Commentary

Thu
25
Jul
Edgar's picture

Celebration is soul food

Ah, celebration! A time for getting together with friends and family, kicking back and letting the good times roll. When we give ourselves these pleasurable experiences, we not only blow off steam but we also fill up our emotional tanks. It is far easier to handle life’s stressors when we’re feeling good!

What’s more, cultivating a sense of happiness and satisfaction with our lives has far-reaching implications on our health and longevity. Quite simply, people who are happier live longer, don’t get sick as often and recover faster when they do.

Thu
18
Jul
Edgar's picture

Is it fake news?

Prairie Doc

It is miraculous to consider how much access and exposure we have to information through our computers, televisions, radios and newspapers. Unfortunately, we need to be on guard because too much of this buzz can be false information.

In an October 2017 article, the Pew Research Center found 43 percent of people in 2016 received their news from Facebook listening for information that aligned with their world view (not necessarily with facts). Pew also found 23 percent had shared, by intention or accident, untrue political messages on social media. We need to be more critical of all sources of information around us. Almost as malignant as fake news are advertisements that pretend to be factually based.

Thu
18
Jul
Edgar's picture

Showing RESPECT to Native Americans

During my time working as your governor and now U.S. senator, I’ve had the privilege of establishing friendships with tribal members from all nine reservations in South Dakota. As governor, Jean and I invited tribal leaders to our home to simply break bread and get to know each other on a personal level. It’s a small thing, but we’ve also made a concerted effort to employ tribal members and people with close ties to the reservations on my staff. I believe those personal relationships help me better understand the challenges facing our tribal communities. It has been an honor to spend time—sometimes simply driving the back roads—with tribal leaders concerned about water quality, education or roads. We’ve discussed many critical and immediate concerns but one issue that has touched my heart is the emotional toll that our sometimes-dark history continues to have on our Native American neighbors today.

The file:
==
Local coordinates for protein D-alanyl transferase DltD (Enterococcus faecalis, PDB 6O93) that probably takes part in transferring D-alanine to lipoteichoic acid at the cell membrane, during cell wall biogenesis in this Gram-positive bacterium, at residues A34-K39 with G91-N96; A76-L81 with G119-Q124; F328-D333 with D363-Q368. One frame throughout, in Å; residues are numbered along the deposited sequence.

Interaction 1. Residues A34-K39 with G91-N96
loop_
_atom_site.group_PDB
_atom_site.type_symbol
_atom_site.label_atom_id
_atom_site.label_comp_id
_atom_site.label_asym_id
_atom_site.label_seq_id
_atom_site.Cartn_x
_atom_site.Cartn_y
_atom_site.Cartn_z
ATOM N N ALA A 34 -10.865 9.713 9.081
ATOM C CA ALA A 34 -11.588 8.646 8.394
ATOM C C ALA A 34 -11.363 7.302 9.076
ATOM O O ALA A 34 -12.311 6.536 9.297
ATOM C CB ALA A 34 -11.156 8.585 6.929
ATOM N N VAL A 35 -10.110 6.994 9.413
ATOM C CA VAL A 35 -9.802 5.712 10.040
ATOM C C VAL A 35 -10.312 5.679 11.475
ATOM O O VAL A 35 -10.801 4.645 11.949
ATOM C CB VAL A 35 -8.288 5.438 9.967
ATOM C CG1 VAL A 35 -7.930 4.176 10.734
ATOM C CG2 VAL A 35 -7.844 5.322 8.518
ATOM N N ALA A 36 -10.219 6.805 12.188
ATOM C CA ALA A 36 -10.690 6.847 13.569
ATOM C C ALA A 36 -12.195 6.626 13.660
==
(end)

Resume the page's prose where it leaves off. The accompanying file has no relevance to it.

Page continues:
Thu
11
Jul
Edgar's picture

Government response to humanitarian crisis is shameful and immoral

Is our government so broken that it cannot protect children in its custody? Will Congress and the President leave for their summer vacation while the situation at detention centers on our southern border worsens?

Even the government itself recognizes the problems of detaining large numbers of immigrant children and families in facilities that cannot care for them. A Management Alert from Acting Inspector General Jennifer Costello to Kevin McAleenan, Acting Secretary of the Department of Homeland Security (DHS) states, “DHS needs to address dangerous overcrowding and prolonged detention of children and adults in the Rio Grande Valley.” The alert also says, “We encourage the DHS to take immediate steps.” Costello posted the alert to Congress and to the public at www.oig.dhs.gov.

Thu
11
Jul
Edgar's picture

Congress should cap Medicare out-ofpocket drug costs

A bipartisan group of House lawmakers recently unveiled a bill that would cap Medicare beneficiaries’ out-of-pocket drug costs.

That’s a terrific idea. High out-of-pocket costs prevent many Medicare patients from accessing vital medicines. Limiting those costs would keep folks healthy. And in the long run, the reform could generate savings for our nation’s health system.